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The application of terrain evaluation to road engineering. Conference on Road Engineering in Asia and Australasia, Kuala Lumpur, 11-16 June 1973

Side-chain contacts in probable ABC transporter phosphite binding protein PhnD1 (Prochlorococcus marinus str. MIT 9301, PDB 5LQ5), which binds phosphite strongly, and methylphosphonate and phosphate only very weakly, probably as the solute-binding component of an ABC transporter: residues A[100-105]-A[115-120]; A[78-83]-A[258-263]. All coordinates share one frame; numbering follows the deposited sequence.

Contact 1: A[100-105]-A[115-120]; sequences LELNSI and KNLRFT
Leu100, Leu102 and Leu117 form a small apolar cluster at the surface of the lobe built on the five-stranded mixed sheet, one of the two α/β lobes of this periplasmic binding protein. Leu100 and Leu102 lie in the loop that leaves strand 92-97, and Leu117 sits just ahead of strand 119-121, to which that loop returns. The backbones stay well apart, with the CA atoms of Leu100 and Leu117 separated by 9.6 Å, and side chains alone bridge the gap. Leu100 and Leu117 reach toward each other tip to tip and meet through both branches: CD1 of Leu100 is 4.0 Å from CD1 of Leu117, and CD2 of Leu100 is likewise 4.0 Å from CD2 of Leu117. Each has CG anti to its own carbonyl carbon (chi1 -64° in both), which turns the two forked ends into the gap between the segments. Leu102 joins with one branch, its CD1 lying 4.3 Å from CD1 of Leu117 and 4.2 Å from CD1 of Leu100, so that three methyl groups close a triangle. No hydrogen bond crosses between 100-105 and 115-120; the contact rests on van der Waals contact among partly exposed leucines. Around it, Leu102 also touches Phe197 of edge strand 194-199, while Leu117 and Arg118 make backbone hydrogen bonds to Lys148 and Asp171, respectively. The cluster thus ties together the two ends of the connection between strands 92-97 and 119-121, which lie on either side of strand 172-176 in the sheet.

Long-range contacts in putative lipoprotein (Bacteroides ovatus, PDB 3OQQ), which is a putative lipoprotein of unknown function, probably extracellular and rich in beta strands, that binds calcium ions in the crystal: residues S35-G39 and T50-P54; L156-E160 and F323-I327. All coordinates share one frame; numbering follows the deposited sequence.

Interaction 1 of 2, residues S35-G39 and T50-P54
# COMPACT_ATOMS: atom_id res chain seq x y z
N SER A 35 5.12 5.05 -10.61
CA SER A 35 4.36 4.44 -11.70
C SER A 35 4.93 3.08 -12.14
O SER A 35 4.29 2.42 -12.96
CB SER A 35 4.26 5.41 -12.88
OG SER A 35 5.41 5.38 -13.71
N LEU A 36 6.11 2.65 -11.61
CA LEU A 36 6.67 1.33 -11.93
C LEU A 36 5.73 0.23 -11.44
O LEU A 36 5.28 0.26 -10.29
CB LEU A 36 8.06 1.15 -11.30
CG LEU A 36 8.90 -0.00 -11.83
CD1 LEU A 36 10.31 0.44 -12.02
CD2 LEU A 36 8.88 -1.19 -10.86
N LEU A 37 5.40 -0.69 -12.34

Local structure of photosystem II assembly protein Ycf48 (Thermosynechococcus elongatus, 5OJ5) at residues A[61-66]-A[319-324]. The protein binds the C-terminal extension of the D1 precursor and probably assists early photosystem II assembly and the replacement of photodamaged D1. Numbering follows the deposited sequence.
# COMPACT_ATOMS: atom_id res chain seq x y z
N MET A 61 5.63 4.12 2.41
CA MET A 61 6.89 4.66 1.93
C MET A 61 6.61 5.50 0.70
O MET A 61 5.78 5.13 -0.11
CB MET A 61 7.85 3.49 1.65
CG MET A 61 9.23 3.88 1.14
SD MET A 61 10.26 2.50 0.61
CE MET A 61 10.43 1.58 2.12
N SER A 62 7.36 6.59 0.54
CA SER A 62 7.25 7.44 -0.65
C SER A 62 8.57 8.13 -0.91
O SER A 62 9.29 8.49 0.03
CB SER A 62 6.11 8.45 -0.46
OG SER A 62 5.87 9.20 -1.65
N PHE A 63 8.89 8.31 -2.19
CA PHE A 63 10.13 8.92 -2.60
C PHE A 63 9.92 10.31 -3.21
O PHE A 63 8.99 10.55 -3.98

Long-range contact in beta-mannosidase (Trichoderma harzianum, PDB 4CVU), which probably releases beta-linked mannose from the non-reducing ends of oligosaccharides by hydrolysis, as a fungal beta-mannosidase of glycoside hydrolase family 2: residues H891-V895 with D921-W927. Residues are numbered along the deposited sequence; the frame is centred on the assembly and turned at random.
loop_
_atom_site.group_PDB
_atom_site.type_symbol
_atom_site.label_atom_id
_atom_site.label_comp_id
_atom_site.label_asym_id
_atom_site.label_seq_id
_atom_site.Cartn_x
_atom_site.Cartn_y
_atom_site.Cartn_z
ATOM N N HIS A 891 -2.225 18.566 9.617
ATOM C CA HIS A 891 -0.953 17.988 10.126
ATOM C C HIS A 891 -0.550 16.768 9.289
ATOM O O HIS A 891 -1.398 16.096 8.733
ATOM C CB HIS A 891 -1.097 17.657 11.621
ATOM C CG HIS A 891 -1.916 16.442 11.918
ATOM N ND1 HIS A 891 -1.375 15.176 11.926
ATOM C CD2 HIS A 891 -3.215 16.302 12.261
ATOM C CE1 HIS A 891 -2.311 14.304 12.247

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THE APPLICATION OF TERRAIN EVALUATION TO ROAD ENGINEERING by P J Beaven BSc and C J Lawrance BSc Reprint from the Conference on Road Engineering in Asia and Australasia held at Kuala Lumpur 1 lth-16th June 1973 Submitted by Transport and Road Research Laboratory Department of the Environment England Published by: The Institution of Engineers, Malaysia and The Public Works Department, West Malaysia THE APPLICATION OF TERRAIN EVALUATION TO ROAD ENGINEERING P J SEA VEN B.Sc & c JLA WRANCEB. Sc. Overseas Unit Transporr and Road Research Laboratory Department of the Environment England SYNOPSIS Terrain evaluation is the complete appraisal of the capabilities and limitations of an area of ground in relation to a particular kind of land use. The most widely used technique for engineering surveys is based on analysis of the ground, usually by means of air-photo inter- * pretation, leading to the identific ation of mapping units. A map of this type has been prepared of about 18 0002 km of West Malaysia, between Kuala Lumpur and Johor Bahru. This paper describes the relevance of terrain evaluation for feasibility studies and also in detailed materials investigations. The survey which can be extended into other areas could be used as the basis of a system of engineering data storage. 1 . INTRODUCTION The problems confronting the highway engineer may range from the planning of a road network for a new region of development to the location of a quarry, or the construction of a few kilometres of earth feeder road. Although the planning of a network will eventually lead to the preparation of actual projects, a different level of information is needed at each stage. The planning stage is concerned with the general costs and conditions, but must take note of differences in detail which could cause important variation in cost or design. In addition the information gathered in preliminary work should be relevant to the subsequent surveys for design and thus there is a need for a survey technique which can be used to relate information from' one type of survey to another. Experience in many different situations has shown that terrain evaluation as described below, can be used in this way, and provides a suitable basis for all types of high- way engineering surveys. The technique has been used most extensively in dry areas where vegetation is sparse, but recent experience in Malaysia has shown that it may also be used effectively where the ground is covered by trees. 2. TERRAIN EVALUATION Terrain evaluation is the complete appraisal of the capabilities and limitations of an area of ground in relation tn a particular kind of land use. The most widely used technique for engineering surveys is based on an analysis of the ground, usually by means of air-photo interpretation, leading to the identification of mapping units. The units recognised in this way are areas of ground whose recognisable form and observable characteristics result from the interaction of climate, geology and landforming processes. This means that where a terrain type can be identified in a new area the soil conditions will be identical with those of the type area. Thus by defining the soil condi- tions of interest to the engineer for a representative range of terrain units it is possible to appraise the engineering conditions of a large area. The concept of survey by land classification was first described by Christian 1958 after it had been developed and used. in Australia to express the agricultural potential of ground. Subsequently these concepts were expanded and modified in the United Kingdom by the Department of Agriculture at Oxford University, working under contract to the Ministry of Defence. The development of this work has been summarised in a paper by Webster and Beckett 1970. Similar studies had been made in South Africa and Australia, and in 1964 a joint meeting was held to define a common system of nomen- clature (Brink et al 1966). This system recognizes seven categories of terrain, each defined by a combination of climate, geology and land- form. The units are, in decreasing order of size: Land Zone Land Division Land Province Land Region Land System Land Facet Land Element For completeness the whole classification is outlined here, although for most purposes users are only concerned with the lowest three units in the hierarchy. It is convenient to describe these three units first, as they constitute the basis of the classification from which the higher units are derived. 3. LAND SYSTEM, LAND FACET AND LAND ELEMENT The processes of weathering and erosion interact upon the rocks at the earth's surface. The resulting topography reflects both the type of climate and the nature of the geology. The rocks weather and break down to form a mantle of soil that also reflects the geology and the process of weathering. Thus topography and soils both develop in response to the same environmental factors, and a given set of environ- mental controls will tend to give rise to specific land and soil types. An area of ground weathering under fairly uniform geological and climiatic conditions evolves into a small number of slope types or topographic units. The units are grouped into small associations, recurring over a wide area in a distinctive arrangement or pattern (Fig.1). This pattern of land forms is called a 'land system'. It is defined by the geology and climate and by its complement of small topographic units, called 'land facets'. The pattern persists to the limits of the geological formation upon which it is developed, or until the prevailing land forming process gives way to another. At this point a new land system is developed. Land systems can often be recognised on print laydowns at scales of about 1: 100 000 by the distinctive appearance of their dissection, vegetation and land use patterns. By 1 this means they may be tentatively outlined but they can only be properly mapped by delineating the limits of their complement of land facets. The recurrent association of groups of facets defines the extent of the land system: at the land system boundary all (or most) of the facets give way to a new association, in a different land system. A land system is named after a town or other geographical location, partly to aid its recall but more importantly to stress its restriction to a particular locality. Two landscapes that are apparently identical but distantly separated are initially given separate names, until it can be shown by more detailed toil mapping and test results that the landscapes may be considered identical. They will then both receive the name of the type locality. This avuids the~ pussibility uf gruupinrg tugether twu land- scapes of different properties with insufficient evidence for their similarity. Fig. 1 Print laydown of aerial photographs showing the changes in air photo pattern between the coastal plain, the lowland hills and the mountains. Land systems have been mapped elsewhere at scales of 1 : 500 000 to 1: 1 million but in West Malaysia a scale of 1:250 000 is more appropriate for the complex terrain. The land facet is the basic unit of mapping. It too is defined on its geology, water regime and topography, but in a much more restric- ted way than the parent land system. A land facet has a simple form (it would fit into one slope class in a slope map), a fairly homogeneous 2 parent material and a single water regime (both surface water and ground water). The materials developed on it are naturally fairly uniform, such that a pedologist would map its toils at approximately association level, and an engineer would accept a single design specification for a section of road built on it. Land facets are normally mappable at scales up to about 1:50 000, but in West Malaysia a larger scale (1 :20 000-1 :30 000) is necessary as the facets tend to be rather small. 0 0 It frequently happens that a very small feature of the landscape is of particular significance to a proposed scheme. The feature is too small to be mapped, but is nonetheless important enough to warrant a special category. In this~case a 'land element' is recognised, the smallest unit of landscape that is normally significant in preliminary and perhaps detailed surveys. For example, a hill slope may consist of two land elements, a steep upper slope and a gentle lower slope. To an engineer each slope element is important when considering slope stability and amounts of cut and fill. Other examples of land elements are very small river terraces, gully slopes and small rock outcrops. The occurrence of one or more land elements in a particular facet is predictable, although they are not necessarily always present. The relationship between the land system, land facet and land element is illustrated in Fig.2. LAND SYSTEM 3.Terrac LAND FACETS Alor Gajah land system Gentle hills with broad terraced river valleys p the lowland sediments land region of West Malaysia are examples. It has been found convenient to group the land systems of south West Malaysi a into land regions, on the basis of soil test results. Other categories of terrain unit, designed to accommodate the minor varia. tions in landscape and materials that inevitably occur in Malaysia, are described by Lawrance 1972, who also discusses the technique and problems of terrain classification in West Malaysia. LAND SYSTEM MAPPING Land system maps have been prepared for large parts of Africa and Australia and have been used by engineers to prepare highway engi- neering surveys, (Australian Road Research Board 1968).. Apart from work in India, most of which is restricted, (Kayerker 1969) little use has heen made of land systems mapping for engineering use in Asia to date. The TR RL has now prepared a land systems map of the area between Kuala Lumpur and Johor Bahru, which has been printed by the Directorate of National Mapping in two sheets. The maps which cover some 18 000 kin2, are at a scale of 1:250 000 and comprise 42 land systems which have been grouped into 16 land regions. The colours on the maps have been used to emphasise the distribution of land regions, since soil test, results show a greater difference between the land regions than the land systems, (Beaven, Lawrance and Newill 1971). All land system boundaries are also marked since they do show differences in soil type in some cases, and they also represent different types of topography. The map will be issued with a report describing the form and properties of each land system. A typical description of one of the land systems is shown in Fig.3 and Table 1. 3a Surface :2b.Strearn 3b. Bluff 2o. Floor LAND ELEMENTS ; 4b,,bon ~ae i 1&;l Slope :channel : b1.Gully side : .Stream i d. Stream 4.a. Floodplain ic. Gully floor Fig. 2 Diagram to show the relationship between land system, land facet and land element. 4. OTHER LAND UNITS The land system, land facet and land element are the main units of the terrain classification. The land region is made up o~f a group of land systems having the same basic geological composition and an overall similarity of landforms. The lowland granite land region and 0 Fig. 3 The Beremban land system. See Table 1 for description 3 0 0 TABLE 1 ENGINEERING CHARACTERISTICS OF THE BEREMBAN LAND SYSTEM Form Ridges and valleys Steep V-shaped valleys arranged roughly parallel or radially with long narrow ridge crests. Major ridges dissected by successively smaller straight V-shaped valleys. Local relief 100-375 m. in main valleys. (a) Valley sides: slopes long, straight, 20-300 (locally steeper). May be studded with core boulders up to 3 m across. (b) Stream 1 -few m across, flowing in narrow channel but usually not incised. Foothills(a) Ridge crest strongly convex, about 40-60 m across. Slopes are straight. 15-200, and occasionally 350, may be smooth or uneven in detail, according to presence or absence of core boulders near surface. (b) Small valley bottom. Gently concave and 10-20 m across. (c) Small stream. Few m wide, inde- nting hill sopes, or sometimes strongly dissecting them into short irregular ridges. Major valley (a) Footslope and terrace. Level to very gently sloping; may be discontinuous in a valley 100-200 m and occasionally 300 m long; 50 m and occasionally up to 200 m wide or continuous when associated with a flood plain. Here itis 50-15Om wide, with a small bluff (11-2 m high) to the flood- plain. May possess a few small gullies. (b) Floodplain. Level,50-300 m wide, extending up to 5 km into land system. Not a common element. (c) River channels. Few m to 20 m wide, sinuous, may be incised 1-2 m into flood. plain. Soils, Materials and Hydrology Weathered granite from 0-20 m. Lateral variation of depth occurs rapidly, tendin% to be greatest on ridge crests and least at sites of stream sapping. Usually contains coarse angular quartz grains in a matrix of completely weathered felspar and mica. Junction with hard unweathered rock usually very abrupt. but there may be an intermediate zone of soft, partially weathered granite. Core boulders of hard granite. Usually permanent streams. (a) As facet 1 (b) Granite wash. Orange or yellow- brown sandy clay becoming red at 1- 2 m and coarser and more silty with depth. Profile to weathered granite may be 2 m or more deep. Impeded drainage. (c) Temporary, flowing after rain. Granite wash, as 2(b) in the higher valleys. Terrace deposits variable but mostly pale-coloured clayey sands, freely draining. Very variable, texture ranging from sand to clay depending on distance from source. Very weak profile development. High water table. Engineering Properties and Comments Two types of engineering soils: (i) comprising coarse angular quartz grains in plastic silty clay matrix, (ii) rock in different stages of weathering. Bosh soil types are freely draining -good subgrade and fill material. Extensive earth-works required, usually in side-long ground. In cuttings recom- mended angles for slopes are for soil type Ii) 50-600, for soil type (iii 50-700. In deep cuttings rock blasting may be necessary. Steeper slopes may need retaining walls to hold fill. Fill slopes may need protection from erosion. Quarry sites best located in steeper ground. Stone suitable for crushed stone bases, road surfacing and concrete aggregate. Liable to swell rapidly after rain. Danger of damage to drainage structure from floating debris. As facet 1 Alluvial materials; stable subgrade provided road is kept above water table level. Small culvert needed; some danger of blockage by vegetation after storms. Terrace materials good subgrade and suitable for fill. Wet plastic soils requiring an embankment. Liable to flood. Permanent flow, but liable to swell rapidly Bridge crossings required. Danger of damage to after long periods of rain, structures from floating debris. .1 _______________________ I £ 0 4 LandFacet 2 3 6. THE APPLICATION OF TERRAIN EVALUATION IN HIGHWAY ENGINEERING The second part of this paper is concerned with the use of land system mapping to assist the highway engineer in different types of survey. It is not necessary to have a complete land system map prepared for the whole country before starting to use terrain evaluation. In many cases it is suf ficient to study the relevant parts of the survey area. However, it is obviously easier for an engineer to use an existing map then to prepare his own terrain classification, and when extending the possibilities of the system to provide a national data bank, it would be necessary to prepare a national map. Fig. 4 Butwal to Narayanghat Road Nepal 7. ROAD NETWORK PLANNING At the early stages of planning, general ised information is needed on soils, materials, and engineering problems. The technique of terrain evaluation can provide a rapid and effective method to summarize the relevant data and this was demonstrated in the preparation, by consultants, of two development plans in Johore. The two areas concerned included part of the area covered by the Land System map, but the greater part was unmapped. Using experience of the adjacent areas, two members of the TR RL mapped provisional land system boundaries for more than 2000 square kilometres in one day, using 1:63 360 scale topographical maps, together with geological and soils reconnaissance maps. From a knowledge of the properties of the land systems, it was possible to prepare a brief report summarising the behaviour of the main soil types, with estimate of pavement thickness for lightly trafficked roads: this would be accurate enough to calculate quantities of base material for this level of survey. It was also possible to state that stone was available in the area, and to indicate the general location of quarry sites and to comment on the approaches to the one major river crossing in one of the areas. These two days work in Johore, which could have been spent before the project started, provided the highway engineer with the background information needed to plan his road network. 8. ROAD LOCATION The section of the East-West Highway in Nepal which is being constru- cted by the British government provides an example of the use of terrain evaluation at an early stage of a project. As a result of these studies certain sections of the route were realigned, and the search for road base materials was organised on a rational basis. The eastern section of the road, Fig.4 runs roughly east-west for 56 kin, constrained on the north by an east-west range of mountains, and on the south by the Narayani River which also flows in a westerly direction over this length. In between the lower slopes of the moun- tains and the flood-plain of the river lies ai complex arrangement of terraces with a well-defined piedmont fan system extending south- wards from the foot of the mountains. 0 The air photographs of the area, which are at a scale of 1: 12 000, were examined first as a photo mosaic, and then stereoscopically. The main terrain types were delineated and potential sources of gravel, old stream channels, terraces and areas liable to inundation were marked on the photographs. Particular attention was paid to identifying the best crossing points for the three large rivers and several smaller rivers in this section of the route. The original line traversed low-lying terraces and flood-plains of fine-grained plastic soils used for wet-padi cultivation and it involved the crossing of wide ill-defined water- courses. It became clear that a relocation of the road some one to three kilometres north of the original route would bring a substantial reduc- tion in cost and a greater immunity against flooding. An alternative, more northerly, route was traced out traversing elevated well drained gravel-bearing fans and crossing the principal water courses at points where they are narrowest and most stable, thus permitting bridges above flood level at a reasonable cost. In order to compare the relative merits of ti-~ two routes in this section, rough quantities were taken off by scaling from the air photographs. The quantities were based on the following assumptions:- (i) that a 3.7 metre wide base and 9.1 metre wide formation would be provided on both routes; 0i0 that subgrade level would be a minimum of 1.2 metres above the normal standing water level in flooded padi fields; and (iii) that bridges of similar standard would be provided on both routes. Arbitrary unit rates were applied to these quantities which, when grossed up, showed a cost difference of the order of £750 000 between the two routes, the alternative northerly route being the cheaper. Whilst it was appreciated that this figure was only a crude estimate of the potential cost difference between the two routes it was felt that there was ample justification from the purely engineering point of view to direct subsequent survey and design effort on the northerly alignment. 5 0 0 9. MATERIALS INVESTIGATIONS Materials for highway construction include fill, sub-base and base materials, together with sources of aggregate and sand for concrete. The use of terrain evaluation in materials survey can be illustrated by a recent investigation for quarry sites around Kuala Lumpur. There are two main aggregates in the area, granite and limestone. As the limestone, which polishes rapidly and is unsuitable for a road surfacing, is already quarried extensively, it was required to identify potent ial quarry sites on the granite. From previous knowledge of the area, it was known that suitable sites could be found in the area of granite mapped as the Beremban land system (Fig. 31. and that in other areas of granite the overburden would be too deep. With this information, the air photographs of the area were examined, stereoiscopically to identify possible sites. The main feature sought for was steep ground where erosion of the soil would lead to minimum overburden. Access to the site was also considered an important feature, and from several potential sites, one was selected for further investigation. A preliminary evaluation of this site was made by a seismic refraction survey, which showed that the overburden increased from 2 metres thickness at road level to between 3 and 8 metres thickness at 30 metres above the road (Fig.5). Thus in a short time the site was identified and enough information gathered to justify a drilling programme to prove the extent and quality of the rock. Sol Horizontal Vertical scale c-I LIu Rock 30 4, a0 20 3.0a I1 Horizontal transverse Fig. 5 Results of seismic refraction survey over granite quarry site, Kuala Lumpur 10. DATA STORAGE All engineering work, whether it be a soil survey or the construction and performance of a road, leads to the acquisition of information. The factual information is usually stored in files, some of which may be processed for publication. Experience tends to be remembered rather than recorded, and thus can only be reapplied where a person with the appropriate background is presented with a new problem. General information of this type can also be recorded and filed, but this increases the data store, and magnifies the task of selecting the relevant in'formation. Thus a major problem in setting up a usable data store is to design a classification system that will allow access to information of varying quality and type, but present all known relevant data concerning a particular problem. The flexibility of the system of terrain classification used in engineering surveys suggests that it can be used as the basis for such a data store. The information given in Table 1, in conjunction with Fig.3, is a simple presentation of a range of information including land form, soil profiles, and recommendations for engineering practice. In this type of record, which could be extended to other areas to form the basis of a national data store, some reduction of data is necessary to simplify the wealth of detail available. With more elaborate methods of data storage, the same classification system could still be used to record the data in total. 1 1. CONCLUSIONS Work in Africa, Asia and Australia has shown that terrain evaluation can be used for mapping and classifying the engineering features of the ground. The particular advantages of the sytem are: 1 . The classification consists of units which are easily recognisable both on the ground and from aerial photographs. Although it is usual for a specialist to prepare the classification, the units can then be identified and mapped by engineers. 2. At the level of the land system, broad but useful generalisations can be made about the properties of soils, availability of road- making materials~suitable methods of construction and particular problems likely to be encountered. 3. Land facets and land elements classify terrain at the level required for road projects and provide a means to record infor- mation about the materials at a site. In this way it is possible to predict the properties of terrain in different areas, e.g. the location of a quarry site, or a recommendation of pavement design. 4. The recognition of the limited number of landscape units in an area gives a preliminary assessment of the variation of materials to be expected. This can then be used to decide the appropriate places and frequency of sampling to provide adequate information for design purposes. In this way excessive sampling can be avoided, but the risk of overlooking a small but important variation is minimised. 5. The terrain evaluation classification for engineering purposes is similar to that widely used for agricultural and other land use surveys. This will assist in the integration of engineering surveys with surveys for land development. 6. The terrain units provide a suitable classification for the recording of all types of information relevant to highway engineering. The advantage of recording the information against a terrain classifica- tion is that it simplifies the task of extracting the relevant infor- mation from the store and translating it to a location on the ground. 6 0 0 0 12. REFERENCES 1. AUSTRALIAN ROAD RESEARCH BOARD. Terrain Evaluation Symposium. Proc 4th Conf Melbourne, 1968. 2. BEAVEN, P ., C JLAWRANCE andD0NEWI LL. A study of terrain evaluation in West Malaysia for road location and design. 4th Asian Regional Conf on Soil Mechanics and Foundation Eng. 1971. 3. BRINK, A B A., J A MABBUTT, R WEBSTER and P H T BECKETT. Report of the Working Group on land classification and data storage. Military Engineering Experimental Establish- ment, MEXE report 940 Christchurch Hampshire 1966. 0 4. CHRISTIAN, C E. The concept of land units and land systems. Proc Ninth Pacific Sci Cong. 1958. 5. KAYERKER, M V. Terrain evaluation -a new technique. Terrain Evaluation Cell, Directorate of Eng. Mmn of Defence, New Delhi 1969. 6. LAWRANCE, C J. Terrain Evaluation in West Malaysia. Part 1 Terrain classification and survey methods. Report No. L R 506 Transport and Road Research Laboratory, Crowthorne, 1972. 7. WEBSTER. R and P H T BECKETT. Terrain classification and evaluation using air photography: a review of recent work at Oxford. Photogrammetria 1970 Vol 26 pp 51-75. 7